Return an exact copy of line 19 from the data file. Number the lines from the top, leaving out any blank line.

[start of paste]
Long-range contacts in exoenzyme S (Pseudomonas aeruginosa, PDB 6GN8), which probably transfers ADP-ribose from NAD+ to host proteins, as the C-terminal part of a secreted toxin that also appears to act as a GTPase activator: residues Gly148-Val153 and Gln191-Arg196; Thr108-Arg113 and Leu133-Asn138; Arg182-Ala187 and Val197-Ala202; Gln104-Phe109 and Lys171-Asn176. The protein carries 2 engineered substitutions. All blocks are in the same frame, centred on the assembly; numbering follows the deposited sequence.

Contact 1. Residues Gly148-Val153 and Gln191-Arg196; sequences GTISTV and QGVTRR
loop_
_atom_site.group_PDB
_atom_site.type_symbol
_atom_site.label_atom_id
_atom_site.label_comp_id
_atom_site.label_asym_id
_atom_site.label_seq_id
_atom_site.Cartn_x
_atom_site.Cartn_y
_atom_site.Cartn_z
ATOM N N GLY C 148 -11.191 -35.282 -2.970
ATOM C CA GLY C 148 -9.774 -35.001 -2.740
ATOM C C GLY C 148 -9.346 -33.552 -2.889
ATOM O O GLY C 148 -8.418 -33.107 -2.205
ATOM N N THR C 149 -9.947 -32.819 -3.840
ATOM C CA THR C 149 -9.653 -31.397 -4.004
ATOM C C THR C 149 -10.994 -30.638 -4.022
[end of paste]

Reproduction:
ATOM C C THR C 149 -10.994 -30.638 -4.022